It’s been over 72 hours since Kevin Durant has announced his intention to leave the Oklahoma City Thunder and join the Golden State Warriors. During that time the pundits haven’t been shy, delivering their all too quotable, hot takes on what they make of the decision. Some takes have been rational, thoughtful and prudent while others have been exaggerated, wild, and blatantly outlandish. The thing is, none of it matters. It doesn’t matter if you like Kevin Durant more after this move or if you’ll never root for him again. Durant didn’t make this decision with the pundits and fans in mind. He made this decision strictly from a basketball perspective, as he said he would all along. And the thing is, like it or not, it was a great decision.
From Durant’s perspective, he leaves Oklahoma City, a city and community in which he became deeply entrenched in, but also a team which could just never get over the hump. Whether it be Durant’s own injuries or those of his now former teammates, Russell Westbrook and Serge Ibaka, there was always an impediment to the Thunder’s quest for an NBA Championship. Finally, when things seemed to fall in place for them this year, as they took a 3-1 lead on the Warriors in the Western Conference Finals, they still could not get the job done. Absent hearing Durant speak about it, all we can do is speculate; however, it would seem that this was the tipping point for the 27 year old superstar and what ultimately led to him determining that if he was going to win, it wasn’t going to be in Oklahoma City.
Durant could not have chosen a better destination to do just that. He will step into a lineup featuring three NBA All Stars, the greatest shooting backcourt in NBA history, and a team which won an NBA record 73 regular season games. In Oklahoma City, the only other weapon was Westbrook, and at times the two struggled to coexist. Westbrook, a superstar in his own right and a great player, wasn’t always ecstatic on being the perceived Robin to Durant’s Batman, which led to selfish play for stretches of games. In Golden State, Durant will be playing alongside the most unselfish superstar not named LeBron James, Steph Curry. The reigning two-time MVP has no ego and neither do his counterparts Klay Thompson or Draymond Green. Heck, Green was quite possibly the strongest recruiter of Durant to the Warriors. The remarkable part of it all is Green, who is undoubtedly a star and a top 25 player in the league, was clearly the third option behind Curry and Thompson. And bringing in Durant would slide him down one spot more to the fourth option. That means less shots and subsequently less All Star Game appearances, because how many times do you see four All Stars from the same team? It could happen, but you get the idea. Green didn’t care and neither did Curry or Thompson. With Golden State, there are no egos and no agendas, except for maybe one: win.
Almost every shot Durant took in Oklahoma City was contested. There were few possessions where he was able to get clean, uncontested looks without a major defensive breakdown. With the Warriors, he will get a plethora of them. Teams will not have the ability to solely hone in on Durant thanks to the Warriors’ ability to spread the floor with Curry, Thompson, and Green. That means Durant, a career 38% three point shooter, could easily see that number rise to over 40% next season and beyond. He may not get as many shots as he did with the Thunder, but the quality of shots will be far superior, affording him the opportunity to score just as much, just more efficiently.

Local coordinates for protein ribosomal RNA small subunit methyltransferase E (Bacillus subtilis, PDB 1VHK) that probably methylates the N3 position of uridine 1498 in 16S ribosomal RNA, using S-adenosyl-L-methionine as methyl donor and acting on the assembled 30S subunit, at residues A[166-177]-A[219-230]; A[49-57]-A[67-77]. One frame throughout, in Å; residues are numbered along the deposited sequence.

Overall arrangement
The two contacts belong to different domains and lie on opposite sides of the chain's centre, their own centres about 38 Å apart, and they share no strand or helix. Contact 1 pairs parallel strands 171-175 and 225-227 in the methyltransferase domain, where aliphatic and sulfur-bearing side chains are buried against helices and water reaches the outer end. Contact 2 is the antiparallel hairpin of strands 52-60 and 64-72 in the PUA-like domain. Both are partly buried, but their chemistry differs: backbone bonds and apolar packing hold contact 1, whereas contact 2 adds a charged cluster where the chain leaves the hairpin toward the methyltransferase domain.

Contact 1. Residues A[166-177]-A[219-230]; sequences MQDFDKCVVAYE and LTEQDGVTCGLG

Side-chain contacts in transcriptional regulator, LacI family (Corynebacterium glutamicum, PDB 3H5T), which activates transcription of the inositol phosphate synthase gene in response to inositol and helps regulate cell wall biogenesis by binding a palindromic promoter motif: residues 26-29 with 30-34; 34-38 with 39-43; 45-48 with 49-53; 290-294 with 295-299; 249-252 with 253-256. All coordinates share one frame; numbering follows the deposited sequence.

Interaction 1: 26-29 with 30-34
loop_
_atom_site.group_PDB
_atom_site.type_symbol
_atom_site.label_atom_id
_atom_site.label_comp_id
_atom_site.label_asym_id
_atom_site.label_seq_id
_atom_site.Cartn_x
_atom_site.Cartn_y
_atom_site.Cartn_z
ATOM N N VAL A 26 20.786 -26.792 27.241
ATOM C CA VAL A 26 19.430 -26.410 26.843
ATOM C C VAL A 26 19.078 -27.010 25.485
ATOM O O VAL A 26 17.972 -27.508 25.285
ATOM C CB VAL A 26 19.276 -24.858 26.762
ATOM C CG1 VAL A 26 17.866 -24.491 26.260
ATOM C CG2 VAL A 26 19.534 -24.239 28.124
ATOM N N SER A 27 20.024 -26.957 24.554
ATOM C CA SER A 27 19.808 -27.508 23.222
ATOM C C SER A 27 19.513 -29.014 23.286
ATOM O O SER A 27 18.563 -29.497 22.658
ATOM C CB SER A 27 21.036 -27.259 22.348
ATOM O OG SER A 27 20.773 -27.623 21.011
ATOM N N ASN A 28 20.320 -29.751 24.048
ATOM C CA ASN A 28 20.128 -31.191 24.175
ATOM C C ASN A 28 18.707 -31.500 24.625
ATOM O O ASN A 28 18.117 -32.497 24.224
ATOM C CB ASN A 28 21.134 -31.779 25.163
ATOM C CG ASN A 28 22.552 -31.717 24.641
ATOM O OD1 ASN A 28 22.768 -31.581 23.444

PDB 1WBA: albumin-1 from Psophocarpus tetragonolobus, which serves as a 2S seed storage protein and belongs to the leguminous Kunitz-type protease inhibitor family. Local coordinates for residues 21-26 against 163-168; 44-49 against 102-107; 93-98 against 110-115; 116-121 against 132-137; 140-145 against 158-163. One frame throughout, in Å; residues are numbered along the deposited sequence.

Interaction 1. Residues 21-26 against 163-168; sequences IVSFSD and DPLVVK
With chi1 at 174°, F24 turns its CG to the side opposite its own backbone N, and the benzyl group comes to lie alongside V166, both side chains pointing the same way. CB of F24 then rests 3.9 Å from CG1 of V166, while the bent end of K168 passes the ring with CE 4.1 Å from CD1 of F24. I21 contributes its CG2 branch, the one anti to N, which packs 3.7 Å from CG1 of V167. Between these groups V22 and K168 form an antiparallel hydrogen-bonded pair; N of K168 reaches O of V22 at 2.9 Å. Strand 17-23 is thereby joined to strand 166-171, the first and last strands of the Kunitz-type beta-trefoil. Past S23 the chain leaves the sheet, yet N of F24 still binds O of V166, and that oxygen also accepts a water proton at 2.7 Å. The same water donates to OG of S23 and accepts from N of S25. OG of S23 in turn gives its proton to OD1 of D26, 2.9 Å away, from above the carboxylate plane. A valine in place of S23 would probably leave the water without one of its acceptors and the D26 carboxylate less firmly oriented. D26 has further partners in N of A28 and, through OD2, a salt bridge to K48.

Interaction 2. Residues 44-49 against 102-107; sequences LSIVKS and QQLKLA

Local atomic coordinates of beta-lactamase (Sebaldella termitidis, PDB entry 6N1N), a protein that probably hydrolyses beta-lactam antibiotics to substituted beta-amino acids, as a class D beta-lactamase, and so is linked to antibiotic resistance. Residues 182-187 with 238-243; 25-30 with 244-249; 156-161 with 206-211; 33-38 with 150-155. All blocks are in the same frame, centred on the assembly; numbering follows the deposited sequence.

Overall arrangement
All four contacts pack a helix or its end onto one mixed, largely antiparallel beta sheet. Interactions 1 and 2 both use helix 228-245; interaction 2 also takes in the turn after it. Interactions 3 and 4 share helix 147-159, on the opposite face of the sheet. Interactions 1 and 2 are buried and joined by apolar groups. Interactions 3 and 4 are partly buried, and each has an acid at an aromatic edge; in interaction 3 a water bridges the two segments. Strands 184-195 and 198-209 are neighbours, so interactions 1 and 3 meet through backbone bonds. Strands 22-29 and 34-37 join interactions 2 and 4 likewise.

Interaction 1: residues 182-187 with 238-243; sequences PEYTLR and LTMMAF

From Golden State’s perspective, this move was a no-brainer. It cost them Harrison Barnes and Andrew Bogut, who are nice pieces but easily dispensable when you have the opportunity to add a top 3 player in the league. In addition, the blow of losing Bogut was softened when the Warriors added Zaza Pachulia, who is a solid, proven big to take his place. But back to Kevin Durant. Warriors’ GM Bob Myers had been salivating over the opportunity to add Durant dating back to last year. That was prior to winning the 2015 NBA Finals, winning 73 games this year, and taking a 3-1 lead in this year’s NBA Finals against the Cavaliers. Even before all of that and amidst the greatness that has become Steph Curry, Myers wanted insurance. Insurance, that should something happen to Curry, or Thompson, or Green, that the Warriors could still win. Insurance, that should Curry or Thompson, the assassins known as the Splash Brothers, have an off game or an off series, that the Warriors could still win. And in acquiring Kevin Durant, insurance is exactly what Myers got. Not only that, but also the greatest collection of talent the NBA has arguably ever seen.
It is mistaken and premature to just assume the Warriors will win the NBA Championship next year. So many things can happen. Both Curry and Durant have injury histories and 82 games is a long season, not including the playoffs. There are questions that will need to be answered on how they will fill out the remainder of the roster, in addition to questions that will only be able to be answered over time. Will they enjoy winning or will it just be a relief since it’s now expected of them? If they don’t enjoy it, will they become lazy and complacent? How will they handle the target on their backs every night? When the game is on the line who takes the last shot? These are all legitimate questions without legitimate answers right now. That’s not to say the Warriors won’t answer them and answer them emphatically. It’s just a friendly reminder not to get ahead of ourselves. However, one thing cannot be questioned and that is the Warriors’ level of talent. Talent is not the end all, be all, but it is a good place to start and with it, the Warriors are in better position than anyone else. And at this point, that’s all that matters.